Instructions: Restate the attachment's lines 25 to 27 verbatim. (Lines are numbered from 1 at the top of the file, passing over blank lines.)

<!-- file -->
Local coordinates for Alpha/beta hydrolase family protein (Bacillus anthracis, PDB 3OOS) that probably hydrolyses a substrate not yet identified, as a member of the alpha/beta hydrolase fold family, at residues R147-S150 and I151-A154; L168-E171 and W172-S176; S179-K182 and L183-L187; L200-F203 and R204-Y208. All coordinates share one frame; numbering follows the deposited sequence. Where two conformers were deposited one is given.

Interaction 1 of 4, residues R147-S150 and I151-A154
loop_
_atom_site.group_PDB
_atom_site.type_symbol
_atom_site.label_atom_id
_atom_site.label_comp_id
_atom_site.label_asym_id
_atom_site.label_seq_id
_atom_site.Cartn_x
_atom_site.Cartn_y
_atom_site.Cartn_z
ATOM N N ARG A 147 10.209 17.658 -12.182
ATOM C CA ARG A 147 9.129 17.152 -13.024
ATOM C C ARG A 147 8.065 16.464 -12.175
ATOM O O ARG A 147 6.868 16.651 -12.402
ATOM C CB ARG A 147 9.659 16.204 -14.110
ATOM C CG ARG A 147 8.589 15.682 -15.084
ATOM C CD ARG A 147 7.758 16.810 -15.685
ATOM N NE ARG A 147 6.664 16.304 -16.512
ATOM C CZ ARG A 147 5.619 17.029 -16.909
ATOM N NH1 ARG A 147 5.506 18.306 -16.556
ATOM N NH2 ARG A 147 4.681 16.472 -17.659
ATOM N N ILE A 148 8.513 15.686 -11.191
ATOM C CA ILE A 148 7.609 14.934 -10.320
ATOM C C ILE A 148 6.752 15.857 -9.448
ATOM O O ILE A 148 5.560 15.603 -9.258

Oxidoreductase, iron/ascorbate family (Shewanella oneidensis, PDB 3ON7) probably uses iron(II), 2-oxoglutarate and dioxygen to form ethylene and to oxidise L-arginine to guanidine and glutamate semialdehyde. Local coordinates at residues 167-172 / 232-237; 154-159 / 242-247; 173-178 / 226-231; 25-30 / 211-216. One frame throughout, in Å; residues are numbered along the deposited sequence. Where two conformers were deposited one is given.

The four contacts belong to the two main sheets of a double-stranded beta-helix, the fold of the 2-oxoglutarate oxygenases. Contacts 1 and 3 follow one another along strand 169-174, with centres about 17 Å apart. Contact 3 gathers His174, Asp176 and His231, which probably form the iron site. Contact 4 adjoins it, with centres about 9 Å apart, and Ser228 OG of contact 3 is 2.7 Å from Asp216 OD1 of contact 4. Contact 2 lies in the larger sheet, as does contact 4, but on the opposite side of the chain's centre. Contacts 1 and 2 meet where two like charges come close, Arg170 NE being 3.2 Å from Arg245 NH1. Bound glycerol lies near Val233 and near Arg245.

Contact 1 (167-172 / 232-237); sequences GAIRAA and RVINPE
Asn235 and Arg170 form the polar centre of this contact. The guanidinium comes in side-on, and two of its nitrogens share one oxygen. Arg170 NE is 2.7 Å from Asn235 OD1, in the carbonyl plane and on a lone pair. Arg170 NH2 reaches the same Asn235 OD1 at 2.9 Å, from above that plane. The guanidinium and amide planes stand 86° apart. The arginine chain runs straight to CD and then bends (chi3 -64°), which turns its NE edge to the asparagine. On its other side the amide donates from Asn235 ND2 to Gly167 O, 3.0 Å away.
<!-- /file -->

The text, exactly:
ATOM C CA ILE A 148 7.609 14.934 -10.320
ATOM C C ILE A 148 6.752 15.857 -9.448
ATOM O O ILE A 148 5.560 15.603 -9.258